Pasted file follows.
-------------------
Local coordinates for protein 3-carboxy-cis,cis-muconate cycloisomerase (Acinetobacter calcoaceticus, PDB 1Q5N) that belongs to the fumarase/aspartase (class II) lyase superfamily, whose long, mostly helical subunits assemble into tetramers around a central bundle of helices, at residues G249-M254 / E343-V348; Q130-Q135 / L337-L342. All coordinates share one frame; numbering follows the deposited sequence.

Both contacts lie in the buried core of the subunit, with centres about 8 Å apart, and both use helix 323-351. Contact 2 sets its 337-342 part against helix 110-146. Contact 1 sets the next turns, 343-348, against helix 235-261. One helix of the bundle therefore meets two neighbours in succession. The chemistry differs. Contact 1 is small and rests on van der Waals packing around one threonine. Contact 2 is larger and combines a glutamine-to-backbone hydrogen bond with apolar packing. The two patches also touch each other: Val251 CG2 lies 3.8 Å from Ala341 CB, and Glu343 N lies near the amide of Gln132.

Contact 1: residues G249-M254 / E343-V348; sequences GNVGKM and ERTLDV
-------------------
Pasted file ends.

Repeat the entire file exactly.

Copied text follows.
Local coordinates for protein 3-carboxy-cis,cis-muconate cycloisomerase (Acinetobacter calcoaceticus, PDB 1Q5N) that belongs to the fumarase/aspartase (class II) lyase superfamily, whose long, mostly helical subunits assemble into tetramers around a central bundle of helices, at residues G249-M254 / E343-V348; Q130-Q135 / L337-L342. All coordinates share one frame; numbering follows the deposited sequence.

Both contacts lie in the buried core of the subunit, with centres about 8 Å apart, and both use helix 323-351. Contact 2 sets its 337-342 part against helix 110-146. Contact 1 sets the next turns, 343-348, against helix 235-261. One helix of the bundle therefore meets two neighbours in succession. The chemistry differs. Contact 1 is small and rests on van der Waals packing around one threonine. Contact 2 is larger and combines a glutamine-to-backbone hydrogen bond with apolar packing. The two patches also touch each other: Val251 CG2 lies 3.8 Å from Ala341 CB, and Glu343 N lies near the amide of Gln132.

Contact 1: residues G249-M254 / E343-V348; sequences GNVGKM and ERTLDV